Bush Says He Does Not ‘regret’ Making Statement on Jerusalem
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Bush Says He Does Not ‘regret’ Making Statement on Jerusalem

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President Bush denied Tuesday that his recent statement on East Jerusalem may have been responsible for the virtual collapse of the Israeli government.

“I don’t regret it,” Bush said of his March 3 remark that there should be no “new settlements in the West Bank or East Jerusalem.”

“I think all the speculation and commentary of the last 10 days have blown the thing way out of proportion,” Bush said at a news conference Tuesday.

At the State Department, spokeswoman Margaret Tutwiler was asked whether the administration was responsible for what she called a “political crisis” in Israel. “Absolutely not,” she replied.

But several Middle East experts and American Jewish leaders have said Bush’s statement exacerbated the bitter dispute in the Israeli Cabinet, where the Labor Party had demanded that the government accept Secretary of State James Baker’s proposal for Israeli-Palestinian talks.


Likud would only accept the proposal on condition that Arabs living in East Jerusalem would not be allowed to participate in the negotiations.

Israeli Prime Minister Yitzhak Shamir viewed participation by East Jerusalem Arabs as threatening the unity of Jerusalem. Bush’s statement on settlements seemed to enforce the view that Jerusalem’s status might be up for negotiation.

Bush refused any comment Tuesday on the deteriorating political situation in Israel. “Right now in Israel, there’s internal developments taking place in the political scene there, and I do not want in any way to mingle in the internal affairs of Israel,” he said.

“It’s so sensitive, it’s so emotional, and I just think any further speculation on this question would certainly not be useful,” he said.

Tutwiler also said she would not inject herself into Israel’s internal affairs, although “we obviously will be watching this crisis closely.”

She rejected suggestions that the administration did not believe that Shamir was pursuing the peace process he initiated last spring, when he proposed a plan that included elections in the West Bank and Gaza Strip.

“We have never assumed that he (Shamir) was not working hard, that he was not actively pursuing this,” Tutwiler said. If the Israelis “weren’t wrestling with this question, there would not be a crisis,” she added.


Tutwiler was asked about a charge made Sunday night by Thomas Dine, executive director of the American Israel Public Affairs Committee, who said Bush’s statement on East Jerusalem was evidence of a “new American tilt” against Israel.

She responded that Bush was only stating longstanding U.S. policy.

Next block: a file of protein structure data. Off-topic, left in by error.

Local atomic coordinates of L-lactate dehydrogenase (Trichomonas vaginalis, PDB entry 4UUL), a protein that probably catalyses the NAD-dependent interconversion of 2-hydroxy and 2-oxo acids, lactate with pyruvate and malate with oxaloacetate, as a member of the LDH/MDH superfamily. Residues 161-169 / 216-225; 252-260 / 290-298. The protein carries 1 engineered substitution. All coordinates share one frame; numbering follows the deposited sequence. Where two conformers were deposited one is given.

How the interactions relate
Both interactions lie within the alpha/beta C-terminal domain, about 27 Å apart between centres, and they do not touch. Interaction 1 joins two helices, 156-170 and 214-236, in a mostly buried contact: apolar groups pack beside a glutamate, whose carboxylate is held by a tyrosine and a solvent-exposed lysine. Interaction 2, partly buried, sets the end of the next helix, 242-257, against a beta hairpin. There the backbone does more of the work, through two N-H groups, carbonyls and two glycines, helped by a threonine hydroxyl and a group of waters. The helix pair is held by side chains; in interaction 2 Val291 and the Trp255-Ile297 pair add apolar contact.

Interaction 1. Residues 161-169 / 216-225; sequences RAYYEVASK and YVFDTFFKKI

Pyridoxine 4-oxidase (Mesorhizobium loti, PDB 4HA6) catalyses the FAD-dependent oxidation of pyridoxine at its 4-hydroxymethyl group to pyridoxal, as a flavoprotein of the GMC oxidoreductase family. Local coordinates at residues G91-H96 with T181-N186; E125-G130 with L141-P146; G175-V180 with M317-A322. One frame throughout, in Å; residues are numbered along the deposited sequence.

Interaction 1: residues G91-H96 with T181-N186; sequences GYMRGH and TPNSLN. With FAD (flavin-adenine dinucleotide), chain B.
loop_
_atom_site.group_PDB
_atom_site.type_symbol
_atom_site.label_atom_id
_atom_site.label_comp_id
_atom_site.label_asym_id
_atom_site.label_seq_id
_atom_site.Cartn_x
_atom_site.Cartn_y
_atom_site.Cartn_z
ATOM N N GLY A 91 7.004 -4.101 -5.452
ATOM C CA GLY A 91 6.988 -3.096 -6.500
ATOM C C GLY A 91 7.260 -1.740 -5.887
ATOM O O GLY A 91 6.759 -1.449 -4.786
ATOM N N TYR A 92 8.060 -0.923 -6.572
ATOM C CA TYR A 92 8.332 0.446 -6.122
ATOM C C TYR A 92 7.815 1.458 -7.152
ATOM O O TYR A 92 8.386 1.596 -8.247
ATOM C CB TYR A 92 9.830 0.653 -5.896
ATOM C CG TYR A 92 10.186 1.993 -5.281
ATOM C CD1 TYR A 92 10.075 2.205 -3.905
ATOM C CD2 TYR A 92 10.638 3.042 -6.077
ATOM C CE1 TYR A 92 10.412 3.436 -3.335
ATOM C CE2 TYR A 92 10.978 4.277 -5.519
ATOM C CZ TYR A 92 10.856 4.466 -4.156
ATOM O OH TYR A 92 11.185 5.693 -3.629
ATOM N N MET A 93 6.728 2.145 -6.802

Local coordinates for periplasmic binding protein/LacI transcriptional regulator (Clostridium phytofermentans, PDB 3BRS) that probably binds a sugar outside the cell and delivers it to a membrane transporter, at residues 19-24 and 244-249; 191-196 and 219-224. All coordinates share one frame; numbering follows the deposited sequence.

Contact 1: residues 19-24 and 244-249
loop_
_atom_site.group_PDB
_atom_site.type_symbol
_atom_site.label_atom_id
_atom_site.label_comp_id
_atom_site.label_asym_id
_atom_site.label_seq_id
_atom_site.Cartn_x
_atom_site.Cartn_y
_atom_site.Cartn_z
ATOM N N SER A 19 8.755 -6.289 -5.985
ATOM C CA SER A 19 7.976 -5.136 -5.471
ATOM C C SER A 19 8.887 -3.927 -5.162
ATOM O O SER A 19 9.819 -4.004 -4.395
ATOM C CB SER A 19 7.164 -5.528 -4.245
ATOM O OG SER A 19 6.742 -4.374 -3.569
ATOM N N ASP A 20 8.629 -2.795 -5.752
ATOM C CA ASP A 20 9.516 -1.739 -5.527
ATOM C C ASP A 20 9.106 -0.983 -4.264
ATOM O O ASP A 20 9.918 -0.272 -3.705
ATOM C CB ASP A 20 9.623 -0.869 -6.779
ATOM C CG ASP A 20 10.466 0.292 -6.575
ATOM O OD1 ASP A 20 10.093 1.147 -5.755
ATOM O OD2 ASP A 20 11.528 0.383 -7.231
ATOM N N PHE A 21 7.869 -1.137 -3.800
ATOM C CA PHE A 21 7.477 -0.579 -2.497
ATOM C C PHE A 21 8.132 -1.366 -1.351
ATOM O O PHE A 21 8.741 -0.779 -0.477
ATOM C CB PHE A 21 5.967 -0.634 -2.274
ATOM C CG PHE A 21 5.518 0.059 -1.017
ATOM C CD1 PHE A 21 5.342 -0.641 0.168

That policy was restated by Defense Secretary Richard Cheney in a speech Tuesday to the United Jewish Appeal’s seventh National Young Leadership Conference here.

When Cheney told some 2,500 people attending the conference that Jerusalem should not be divided, he drew a standing ovation from the crowd. But when he added that the final status of Jerusalem should be decided through negotiations, there was stony silence.

The UJA young leaders unanimously adopted a resolution Monday night asserting that Jerusalem is Israel’s capital and must never be divided again.

“As proud Americans and proud Jews, we call upon all Americans and our government to take all steps necessary to ensure the continued unity of Jerusalem as the capital of the sovereign State of Israel,” the resolution said.


The National Jewish Community Relations Advisory Council, meanwhile, has sent a letter to Bush stressing that American Jews are “united in support of Jerusalem as the undivided eternal capital of the State of Israel.”

“The fundamental right of Jews to live in this city must be respected,” said the March 8 letter, which was signed by NJCRAC’s chairman, Arden Shenker, and released to the news media late Monday.

He stressed that Jews should be allowed to live in “any part of Jerusalem.”

Rabbi Alexander Schindler, president of the Union of American Hebrew Congregations, sent a letter of his own to Bush on Tuesday.

It urged the president to “articulate our government’s policy regarding Jerusalem clearly and consistently, so that there is no room for doubt, or fear that this administration considers East Jerusalem a part of the West Bank.”

“I believe I speak for the overwhelming majority of Reform Jews in the United States in voicing dismay and regret at some recent statements from the administration that have served to create confusion and anxiety, not only in Israel, but within the American Jewish community as well,” he wrote.

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